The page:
If your goal is to develop your midsection, you’ll be better off focusing on creating a calorie deficit and improving your strength levels throughout the duration of the program.
If your goal is increasing your core strength, you can include some additional stability exercises as you see fit based on your working capacity, experience level, and ultimate goal.
9. Can Women Perform This Workout?
Women can utilize this workout for whatever goals they may have. They may want to consider altering the exercise selection depending on their individual goals (a lot of women want to focus on glute growth) – however, it’s already pretty glute and hamstring emphasized via the deadlift variations and may not warrant additional alterations.
10. How Should I Warm Up?
Everyone’s warm ups will look different based on their individual mobility levels.
For an article on how to build out an appropriate warm up routine, check out this article.
Post your post-workout swolfies in M&S gear on IG and tag @muscleandstrength, #muscleandstrength, or DM them to us to get a shoutout on Muscle & Strength stories!
Hey there, I do a Upper Lower Upper Fullbody split. Is it a odd way of doing it or is it actually smart?
If it's working for you, it's smart. Just don't keep doing it for sake of doing it if it isn't working.
Can I add forearm exercises to this split?
Sure. I like reverse curls, myself, but go with whatever you like.
Hi Roger, I have a question the reps range 6-12 is to much wide, how to use 6-12 reps range? Thank you
You can do it one of two ways.
Either use a weight that you will reach failure within the 6-12 rep range. You may be able to get 12 on the first set, but 10 on the second, and six to eight on the third.
Or, you can start with lighter weight for 12, heavier for 8-10, then the heaviest for 6.
Hope this helps!
Hi,i do this workout;but 1:(instead of 2/3 sets i do 4 sets)
And 2:(i also do one exercise more for each muscle).Because i feel its not enough.and it takes me 2h of the time in the gym.
What do you suggest me to do? Please answer me!
If you feel it's helping you, keep going. Just monitor your recovery.
This looks like a great full body program to follow. I have been weight training now for about 2-3 years. I am looking to add size now, especially in my arms. I seem to have hit a plateau with my arms and chest, and am looking for something to help me bust through that. Would it be good for me to up the intensity by adding a couple of extra bicep/tricep exercises on the upper body days? And/or possibly more sets?
I would run with this as is for at least a few weeks, Aaron. If you don't see the progress you're looking for, then you could add one bicep and one tricep movement for each muscle on the upper body days.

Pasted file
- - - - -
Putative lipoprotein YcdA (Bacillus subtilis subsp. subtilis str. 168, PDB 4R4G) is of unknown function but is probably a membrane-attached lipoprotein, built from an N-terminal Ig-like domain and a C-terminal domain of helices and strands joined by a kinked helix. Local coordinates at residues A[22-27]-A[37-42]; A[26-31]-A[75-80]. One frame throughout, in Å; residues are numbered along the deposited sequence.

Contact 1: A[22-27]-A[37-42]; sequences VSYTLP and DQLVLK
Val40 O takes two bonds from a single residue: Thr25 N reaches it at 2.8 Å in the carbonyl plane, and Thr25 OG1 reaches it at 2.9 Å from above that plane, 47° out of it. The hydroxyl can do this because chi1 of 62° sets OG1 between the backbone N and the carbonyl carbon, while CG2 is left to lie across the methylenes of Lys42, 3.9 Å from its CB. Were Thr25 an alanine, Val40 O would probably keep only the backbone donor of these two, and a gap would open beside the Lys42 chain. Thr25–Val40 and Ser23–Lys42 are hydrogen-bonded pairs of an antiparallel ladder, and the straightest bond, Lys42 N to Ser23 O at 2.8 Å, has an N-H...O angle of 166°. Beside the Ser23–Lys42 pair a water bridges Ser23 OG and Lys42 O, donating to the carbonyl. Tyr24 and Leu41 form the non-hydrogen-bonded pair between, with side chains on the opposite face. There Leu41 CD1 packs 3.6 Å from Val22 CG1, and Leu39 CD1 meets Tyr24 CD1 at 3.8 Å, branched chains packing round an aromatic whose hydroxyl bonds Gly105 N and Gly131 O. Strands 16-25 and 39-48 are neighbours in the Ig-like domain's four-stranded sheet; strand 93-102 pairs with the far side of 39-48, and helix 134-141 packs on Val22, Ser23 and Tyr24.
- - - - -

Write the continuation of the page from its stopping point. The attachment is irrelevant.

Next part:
Can I do this with some supersets to save time? for example superset the 3 isolation exercises and the core/arm at the end and still do the compound moves as straight sets?
I completely understand the time component, Mike. Go for it, and let us know how it goes. Just make sure your recovery is on point.
I am going to start this program but I have two questions ;
1) I see in many programs compound exercises are 4 sets and isolation exercises are 3 sets whereas I see here that compounds are 3 and isolations are 2. How can one decide if 3 &2 is enough or it is better to do make it 4&3 ?
2) I see that there is no conventional deadlift here. If I want to deadlift, with which exercises should I substitute with?
Thank you in advance.
What's good, Cagri?
Three and two are enough for this because of the extra volume you're doing overall with more exercises. Don't feel like you have to push for the extra sets unless you get a couple weeks in and don't notice anything at all.
Replace the Stiff-Legged Deadlift with the Conventional DL. Hope this helps!
Love the look of this one. Just wondered if I can swap out the calf exercises? I’m female and already have naturally large calves so not too keen on sculpting them more. I’d love to include some more glute work to build my glutes. Could I swap calves for something like hip thrusts or are there any other glute focused moves you’d recommend instead?
That would work, Sian. Hip thrusts are the best option in my opinion. Go for it!
I love this workout ... for beginners it's a DREAM ... what I don't like about it personally ... is that it doesn't include Bulgarian split.....
on Friday, if I replace Dumbbell Stiff Leg Deadlift with
Bulgarian split, would it be ok? how would you proceed?
I'm interested in your opinion on this matter
PS I inform you that I do " Rack Deadlifts" and "Stiff Leg Deadlifts" with great passion... they are my weekly challenge
The Bulgarian will do more for quads than hamstrings, but yes, you can make that switch if you feel your quads need more work.
I have a question, is it possible that i can add some bicep exercises myself, i personally think its kinda lacking in bicep exercises so i add 3 extra sets of biceps to each day, is it okay? Or am i overkilling?
Let's meet in the middle. Do three extra sets on each upper body day. That's six more a week, which can be a difference.
Hi I need to ask can I use this whole program for many years. I adore this program and which to keep it for long time
You will probably need to make a change after six months or so, but feel free to run with it as long as you notice results. Once the progress slows down, come on back and we'll help you find another one that you could enjoy just as much. Thanks for reading M&S!